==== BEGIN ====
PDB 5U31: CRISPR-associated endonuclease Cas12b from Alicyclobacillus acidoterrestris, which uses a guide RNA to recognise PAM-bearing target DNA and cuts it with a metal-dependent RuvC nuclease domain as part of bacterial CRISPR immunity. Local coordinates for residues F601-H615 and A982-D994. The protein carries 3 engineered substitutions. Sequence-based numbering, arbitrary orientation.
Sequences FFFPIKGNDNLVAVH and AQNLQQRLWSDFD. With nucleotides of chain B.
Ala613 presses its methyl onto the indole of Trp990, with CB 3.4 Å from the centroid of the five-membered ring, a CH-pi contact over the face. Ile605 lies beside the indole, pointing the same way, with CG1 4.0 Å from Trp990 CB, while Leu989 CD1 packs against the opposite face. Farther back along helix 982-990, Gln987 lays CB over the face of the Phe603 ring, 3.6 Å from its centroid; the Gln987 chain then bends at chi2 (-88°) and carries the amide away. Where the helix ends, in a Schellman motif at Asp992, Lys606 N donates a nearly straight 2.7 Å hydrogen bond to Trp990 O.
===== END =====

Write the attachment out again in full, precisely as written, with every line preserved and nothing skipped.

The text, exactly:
PDB 5U31: CRISPR-associated endonuclease Cas12b from Alicyclobacillus acidoterrestris, which uses a guide RNA to recognise PAM-bearing target DNA and cuts it with a metal-dependent RuvC nuclease domain as part of bacterial CRISPR immunity. Local coordinates for residues F601-H615 and A982-D994. The protein carries 3 engineered substitutions. Sequence-based numbering, arbitrary orientation.
Sequences FFFPIKGNDNLVAVH and AQNLQQRLWSDFD. With nucleotides of chain B.
Ala613 presses its methyl onto the indole of Trp990, with CB 3.4 Å from the centroid of the five-membered ring, a CH-pi contact over the face. Ile605 lies beside the indole, pointing the same way, with CG1 4.0 Å from Trp990 CB, while Leu989 CD1 packs against the opposite face. Farther back along helix 982-990, Gln987 lays CB over the face of the Phe603 ring, 3.6 Å from its centroid; the Gln987 chain then bends at chi2 (-88°) and carries the amide away. Where the helix ends, in a Schellman motif at Asp992, Lys606 N donates a nearly straight 2.7 Å hydrogen bond to Trp990 O.